Post-Belgian GP in 1967, and Gurney is flanked by future three-time World Champion Jackie Stewart of BRM and arguably the unluckiest F1 ace in history, Chris Amon (Ferrari).

Photo by: Motorsport Images

As AAR’s Formula 1 campaign dwindled toward the end of the 1960s, so its Indy car business started booming and requiring  ever more of its owner’s attention. Gurney ran out his open-wheel driving career with three straight top three finishes in the Indy 500, and would retire from driving with seven Indy car wins to his credit. Again, the stats don’t do him justice, and while some suggested he was hard on his cars, others believed he simply tended to ‘fiddle’ to find engineering improvements. Brooks, by contrast, suggests his friend’s artificially low ranking in number-crunching stat books was caused by a much more basic issue.

“I was never conscious of Dan being hard on the machinery,” he said, “and we all know he was quick. So that would tend to mean his choices of team, timing-wise, was not the best – and I can relate to that! You know, you work things out in theory, and then you find in practice that the theory was no more than that!”

He insisted: “There was nothing wrong with Dan’s driving, so you’ve got to conclude he was just in the wrong cars too much of the time.”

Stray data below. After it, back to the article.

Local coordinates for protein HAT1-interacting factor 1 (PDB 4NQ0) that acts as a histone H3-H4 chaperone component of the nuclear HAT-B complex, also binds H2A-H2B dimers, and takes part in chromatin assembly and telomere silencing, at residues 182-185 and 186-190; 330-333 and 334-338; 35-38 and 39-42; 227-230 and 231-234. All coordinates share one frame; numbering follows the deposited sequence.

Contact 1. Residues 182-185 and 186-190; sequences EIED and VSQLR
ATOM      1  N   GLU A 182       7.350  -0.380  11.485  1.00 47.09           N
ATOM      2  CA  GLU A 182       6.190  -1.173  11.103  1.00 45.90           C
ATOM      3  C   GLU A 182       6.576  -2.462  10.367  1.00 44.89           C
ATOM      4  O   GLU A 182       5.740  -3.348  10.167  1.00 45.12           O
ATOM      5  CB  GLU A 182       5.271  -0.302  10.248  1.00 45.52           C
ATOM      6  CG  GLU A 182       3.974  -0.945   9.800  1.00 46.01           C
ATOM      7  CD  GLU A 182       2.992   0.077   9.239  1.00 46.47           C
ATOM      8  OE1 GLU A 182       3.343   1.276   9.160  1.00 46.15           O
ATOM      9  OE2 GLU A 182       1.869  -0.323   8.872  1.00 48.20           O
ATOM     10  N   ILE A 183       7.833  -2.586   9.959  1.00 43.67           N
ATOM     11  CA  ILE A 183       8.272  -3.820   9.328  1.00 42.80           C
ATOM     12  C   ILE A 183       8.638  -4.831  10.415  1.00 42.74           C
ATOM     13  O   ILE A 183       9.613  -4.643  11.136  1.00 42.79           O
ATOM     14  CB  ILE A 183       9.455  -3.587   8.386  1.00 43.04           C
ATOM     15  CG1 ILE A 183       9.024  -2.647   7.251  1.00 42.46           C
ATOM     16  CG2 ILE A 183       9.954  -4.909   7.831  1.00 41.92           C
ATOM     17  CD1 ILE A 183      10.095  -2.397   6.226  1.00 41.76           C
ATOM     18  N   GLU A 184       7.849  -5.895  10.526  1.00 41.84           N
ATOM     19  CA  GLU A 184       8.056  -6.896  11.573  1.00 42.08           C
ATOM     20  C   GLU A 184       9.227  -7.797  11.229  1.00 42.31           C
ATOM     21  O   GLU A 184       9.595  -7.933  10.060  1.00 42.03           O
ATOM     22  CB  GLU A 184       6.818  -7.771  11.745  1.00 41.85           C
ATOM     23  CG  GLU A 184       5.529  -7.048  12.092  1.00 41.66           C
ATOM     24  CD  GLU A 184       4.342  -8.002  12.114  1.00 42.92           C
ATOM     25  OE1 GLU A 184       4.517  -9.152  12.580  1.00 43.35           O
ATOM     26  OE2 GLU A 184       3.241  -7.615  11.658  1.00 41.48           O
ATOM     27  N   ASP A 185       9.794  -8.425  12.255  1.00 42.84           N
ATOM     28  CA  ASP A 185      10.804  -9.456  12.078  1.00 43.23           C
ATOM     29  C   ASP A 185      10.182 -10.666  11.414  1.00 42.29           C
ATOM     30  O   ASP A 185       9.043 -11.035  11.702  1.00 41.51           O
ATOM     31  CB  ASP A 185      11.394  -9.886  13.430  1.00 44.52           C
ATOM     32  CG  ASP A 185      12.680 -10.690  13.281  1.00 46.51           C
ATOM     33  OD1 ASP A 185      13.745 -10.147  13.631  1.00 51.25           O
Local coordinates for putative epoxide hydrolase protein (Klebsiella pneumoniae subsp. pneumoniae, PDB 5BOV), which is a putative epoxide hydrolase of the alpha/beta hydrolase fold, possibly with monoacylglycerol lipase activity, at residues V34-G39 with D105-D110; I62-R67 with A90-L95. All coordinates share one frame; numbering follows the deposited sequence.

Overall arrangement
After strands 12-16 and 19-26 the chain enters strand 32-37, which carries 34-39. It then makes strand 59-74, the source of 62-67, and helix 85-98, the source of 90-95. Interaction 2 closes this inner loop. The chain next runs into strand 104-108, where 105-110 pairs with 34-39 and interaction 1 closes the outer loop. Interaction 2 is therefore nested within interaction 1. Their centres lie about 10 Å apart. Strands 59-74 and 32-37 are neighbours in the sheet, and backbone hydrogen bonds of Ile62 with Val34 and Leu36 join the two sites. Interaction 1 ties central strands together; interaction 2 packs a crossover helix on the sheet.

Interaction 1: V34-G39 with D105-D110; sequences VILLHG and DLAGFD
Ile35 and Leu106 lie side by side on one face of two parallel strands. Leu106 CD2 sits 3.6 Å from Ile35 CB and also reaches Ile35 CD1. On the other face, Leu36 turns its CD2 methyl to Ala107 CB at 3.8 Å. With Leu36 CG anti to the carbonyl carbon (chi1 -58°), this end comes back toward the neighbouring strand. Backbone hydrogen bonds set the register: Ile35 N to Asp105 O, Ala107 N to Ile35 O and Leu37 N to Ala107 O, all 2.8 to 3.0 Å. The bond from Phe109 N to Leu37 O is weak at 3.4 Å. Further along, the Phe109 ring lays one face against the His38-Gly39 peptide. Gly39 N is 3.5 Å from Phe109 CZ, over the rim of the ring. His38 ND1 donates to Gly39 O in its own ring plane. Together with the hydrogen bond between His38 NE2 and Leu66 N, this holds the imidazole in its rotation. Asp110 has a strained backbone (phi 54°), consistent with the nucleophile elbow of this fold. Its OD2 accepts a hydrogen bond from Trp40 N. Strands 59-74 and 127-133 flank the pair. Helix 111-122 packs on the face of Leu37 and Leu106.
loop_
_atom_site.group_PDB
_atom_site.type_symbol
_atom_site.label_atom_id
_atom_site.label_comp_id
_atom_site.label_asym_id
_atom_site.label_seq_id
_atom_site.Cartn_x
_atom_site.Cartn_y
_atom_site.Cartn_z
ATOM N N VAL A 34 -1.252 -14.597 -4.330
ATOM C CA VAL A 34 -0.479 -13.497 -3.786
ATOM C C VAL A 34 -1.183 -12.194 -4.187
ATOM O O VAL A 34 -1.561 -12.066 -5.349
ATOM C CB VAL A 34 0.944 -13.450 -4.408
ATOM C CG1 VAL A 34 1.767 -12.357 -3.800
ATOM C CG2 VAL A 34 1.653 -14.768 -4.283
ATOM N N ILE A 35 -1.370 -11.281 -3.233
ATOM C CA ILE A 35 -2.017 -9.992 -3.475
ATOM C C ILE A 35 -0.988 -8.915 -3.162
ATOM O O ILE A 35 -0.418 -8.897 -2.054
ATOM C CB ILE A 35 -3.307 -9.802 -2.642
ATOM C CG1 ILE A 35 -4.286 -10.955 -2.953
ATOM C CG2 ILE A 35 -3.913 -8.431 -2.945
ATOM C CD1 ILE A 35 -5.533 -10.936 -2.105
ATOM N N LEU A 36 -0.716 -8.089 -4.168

Brooks, who retired from racing at the age of only 29 in order to set up a car dealership in his native England, was also an admirer of Gurney’s decision to plunge into the world of chassis construction and team ownership.

“I felt I had taken a dive in at the deep end by going into the [road] car business,” he said, “but Dan… Well, I’d say he was very, very brave to set up his own race team – something I’d never do! But he ended up making a very good job of it, considering all the problems you inevitably have to overcome when you start something from scratch. He won a Grand Prix at Spa and then AAR Eagle became one of the best teams in American racing for a long, long time.

“You’d have to look at his financial records to see how well team ownership worked for him on a personal basis – I can imagine it was often a real struggle, and you have to admire him for that, because it was such a terribly hard road to take. That’s why I regard him as so brave to make that step.”

Bobby Unser in his 1968 Indy 500-winning Eagle.

Photo by: Indianapolis Motor Speedway

Gurney, constructor, would have the satisfaction of seeing his Eagles win in the hands of others in Indy car racing, most notably the brilliant Bobby Unser who drove the brand to victory at Indy in 1968 and ’75, and who also won the USAC Indy car titles in ’68 and ’74. (In between, Gordon Johncock would drive a Pat Patrick-entered Eagle to glory at IMS in ’73.)